Date: Tue, 18 Feb 1997 11:11:14 -0800
Here's a wonderful recipe for Challah that I have been using and have
been very pleased with.
***IMPORTANT NOTE: I have found since I first posted this that my version
of this recipe is too large for my 2-lb Zoji. If you want to make a loaf in
the machine you have to remove some of the dough at the end of the dough
cycle, which is after 2 hours, I think. I did this once and ended up with a
nice loaf baked in the machine and then a braided one baked in the oven.
Both turned out very well.
* Exported from MasterCook *
CHALLAH, OIL FREE
Recipe By : http://www.eskimo.com/~jefffree/recipes
Serving Size : 1 Preparation Time :0:00
Categories : Bread Machine Breads
Holidays & Gifts Jewish
Amount Measure Ingredient -- Preparation Method
-------- ------------ --------------------------------
1 1/2 Cups water
2 eggs worth of egg substitute
1 1/2 Tablespoons applesauce
1 1/2 Teaspoons salt
3 Tablespoons honey
3 Tablespoons sugar
5 Cups white flour
- or white bread flour - omit gluten
1 1/2 Tablespoons gluten, wheat
3 Teaspoons yeast
8 Drops yellow food coloring -- optional
3/4 Cup raisins -- optional
Add ingredients to ABM in order specified by model. Choose "DOUGH" cycle.
Can add 3/4 cup of raisins during second kneading. If you want to cook the
bread in the machine, just use the regular white/wheat cycle.
After machine completes, take out the dough and break it into three parts.
Cover lightly with plastic wrap (may spray lightly with PAM to keep wrap
from sticking if you want) and let dough rise for one hour. Roll out and
braid dough (lightly wet ends to help them stick and fold under loaf
slightly for rounded appearance). Place loaf on cookie sheet sprayed
lightly with PAM, cover with plastic wrap and let rise for another hour.
Brush with one egg, beaten (I use Egg Beaters. A couple of teaspoons is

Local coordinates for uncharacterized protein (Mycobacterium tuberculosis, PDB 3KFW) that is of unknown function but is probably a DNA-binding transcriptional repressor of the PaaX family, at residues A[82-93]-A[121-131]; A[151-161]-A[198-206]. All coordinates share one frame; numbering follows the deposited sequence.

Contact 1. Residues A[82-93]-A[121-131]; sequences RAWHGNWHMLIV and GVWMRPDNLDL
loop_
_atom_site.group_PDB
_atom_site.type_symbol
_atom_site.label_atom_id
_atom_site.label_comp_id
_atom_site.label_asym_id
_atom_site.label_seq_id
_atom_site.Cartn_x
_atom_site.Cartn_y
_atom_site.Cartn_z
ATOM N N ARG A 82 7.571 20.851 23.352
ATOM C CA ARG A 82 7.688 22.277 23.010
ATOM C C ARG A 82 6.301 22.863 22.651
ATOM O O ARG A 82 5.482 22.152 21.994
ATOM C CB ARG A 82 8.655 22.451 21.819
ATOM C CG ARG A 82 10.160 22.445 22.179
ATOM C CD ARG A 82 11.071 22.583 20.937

all it takes.) Cook in oven at 350 degrees for 25-30 minutes.
NOTES: (from original poster) Recommend using very warm water to offset
the cold temperature of the egg and applesauce (which is usually in the
fridge). The amounts of sugar and honey are equal; however, any amount of
both or each totaling 6 Tbsp works fine. I've used this recipe to make
over a dozen mini-challahs and frozen them for later use. Just make the
pieces smaller. For Rosh Hashanah, make the loaf round. (firstname.lastname@example.org)
NOTES: (from me) I changed all the amounts from the original recipe to
achieve satisfactory results. This ended up producing 3 nice loaves of
challah (all three baked sideways on the same cookie sheet), one of which
lasts until the next day when I have to bake three more. You don't *have*
to braid the loaves, but it only takes a few minutes. This gives it a
wonderful texture, making it like pull-apart rolls. You can make any size
loaf you want ... or rolls or hoagie-sized buns, etc. I think the classic
way is to make one large loaf using four braids and then place a smaller
loaf on top of the large one.
- - - - - - - - - - - - - - - - - -
NOTES : After many less than satisfactory attempts (to put it mildly) at
baking loaves of low fat challah (egg bread) that resembled those
I grew up eating, I was about to give up. I found a recipe in the
Jewish-foods mailing list archive that *almost* worked for me. I
do believe I have finally tweaked and prodded it enough that I can
honestly say that this is one incredible recipe. (Kudos to the
original poster.) My changes may simply have more to do with the
weather, etc., than anything else; but whatever the reason, I have
been asked (ordered?) to keep this bread in ready supply. I have
to hide them if I want to keep them for later. :)